We’ve reached out to Pearl Jam’s reps for comment, but they have yet to respond. This is a developing story.

Top 90 Hard Rock + Metal Albums of the 1990s





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Spanish Acts Get a Moment at Inaugural Events


“With the help of artists like Alejandro Fernández and Maná, we are commemorating the rich diversity in our country, and ensuring that Spanish-dominant households are able to see themselves reflected in the inaugural activities,” said PIC communications director Pili Tobar in a press release.

“More than political, the voice and power of Maná is about humanity,” said Olvera, who has a long history of supporting voter registration and migrant rights. “Today we thank everyone who voted for a better environment, for justice for migrants in the United States, and the well-being of the entire planet.”

The highlight was Fernández’s mariachi performance from his hometown of Guadalajara, Mexico, accompanied by his live band.
Earlier, Puerto Rican Chesca performed a bilingual version of “The Change (El Cambio),” written by Diane Warren, and with Warren at the piano.



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Alicia Keys, Summer Walker, Quavo, Offset, More Ask Biden for Racial Justice Commission


Seventeen artists including Alicia Keys, Summer Walker, Quavo, Offset, and more have filmed a campaign video calling for the launch of a U.S. Commission on Truth, Racial Healing, and Transformation within the first 100 days of the Biden/Harris administration. The video, “17 More Ways You Could Be Killed If You Are Black in America,” calls attention to some of the lives lost to systemic racism over the past four years. It features contributions from Khalid, Asian Doll, 070 Shake, A$AP Ferg, Vic Mensa, Mary J Blige, T.I., and Rapsody. 

The video is a follow-up to Keys and Leigh Blake’s 2016 clip “23 Ways You Could Be Killed If You Are Black In America.” Stevie Wonder also voiced his support for the commission today in an emotional video tribute to Martin Luther King, Jr. on Twitter. Check out all of those videos below.

The campaign, led by the #breathewithme Revolution and the Black Music Action Coalition, advocates for the incoming administration to document, address, and archive the United States’ history of slavery and racism. Legislation has been introduced in the House of Representatives by Congresswoman Barbara Lee and in the Senate by Senator Cory Booker.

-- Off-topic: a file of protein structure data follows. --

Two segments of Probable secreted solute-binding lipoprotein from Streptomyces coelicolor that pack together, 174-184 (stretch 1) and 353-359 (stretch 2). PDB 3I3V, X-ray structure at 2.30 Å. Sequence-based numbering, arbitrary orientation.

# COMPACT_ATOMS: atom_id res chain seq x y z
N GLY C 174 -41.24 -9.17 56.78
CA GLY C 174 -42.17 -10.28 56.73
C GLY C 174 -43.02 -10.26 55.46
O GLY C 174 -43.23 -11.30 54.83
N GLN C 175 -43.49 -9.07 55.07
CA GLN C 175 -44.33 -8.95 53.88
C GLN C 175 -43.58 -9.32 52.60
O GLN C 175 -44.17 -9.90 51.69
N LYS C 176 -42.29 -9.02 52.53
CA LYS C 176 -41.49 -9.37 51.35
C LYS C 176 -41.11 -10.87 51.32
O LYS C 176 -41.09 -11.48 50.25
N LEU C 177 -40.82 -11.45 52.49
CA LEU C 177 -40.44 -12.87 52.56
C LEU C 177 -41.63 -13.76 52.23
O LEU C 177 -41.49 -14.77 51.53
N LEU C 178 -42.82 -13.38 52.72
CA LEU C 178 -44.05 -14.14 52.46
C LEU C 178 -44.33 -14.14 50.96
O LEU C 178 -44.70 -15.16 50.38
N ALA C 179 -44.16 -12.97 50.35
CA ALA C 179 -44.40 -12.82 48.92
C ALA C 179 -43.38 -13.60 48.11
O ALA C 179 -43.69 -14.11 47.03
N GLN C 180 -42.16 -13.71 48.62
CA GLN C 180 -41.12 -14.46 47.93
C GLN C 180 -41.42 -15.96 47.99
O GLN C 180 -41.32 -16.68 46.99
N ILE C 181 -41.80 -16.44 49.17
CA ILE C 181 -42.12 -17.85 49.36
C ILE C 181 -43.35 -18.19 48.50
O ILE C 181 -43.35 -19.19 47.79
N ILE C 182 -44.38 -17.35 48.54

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Snoop Dogg: ‘Eminem diss is family business’ – Music News



Snoop Dogg is refusing to speak ill of Eminem in public following the Stan star’s recent diss song, insisting it’s “family business”.

The old friends hit headlines last month when Eminem dropped his reissued album, Music to Be Murdered By, and included new track Zeus, which called out Snoop for apparently disrespecting him.

The lines in question read: “As far as squashin’ beef, I’m used to people knockin’ me/But, just not in my camp/I’m diplomatic ’cause I’m tryna be/Last thing I need is Snoop doggin’ me/Man, dog, you was like a d**n god to me/Man, not really/I had ‘dog’ backwards.”

Eminem didn’t explain the reason behind the lyrical jab, but many suspected it was related to his omission from Snoop’s top 10 list of best rappers of all time, with the Gin and Juice hitmaker suggesting Eminem owed his success to his affiliation with mutual friend and collaborator Dr Dre.

Snoop recently brushed off the apparent fall out, claiming they’re “good”, and in an appearance on America’s Watch What Happens Live talk show, he made it clear he still respects Eminem, indicating they will hash out any differences privately.

“We’re still friends,” the rap veteran insisted, adding: “I think that’s family business and I don’t wanna make it more than it is. He said what he said, I respect that, and we just gon’ keep it right there (sic).”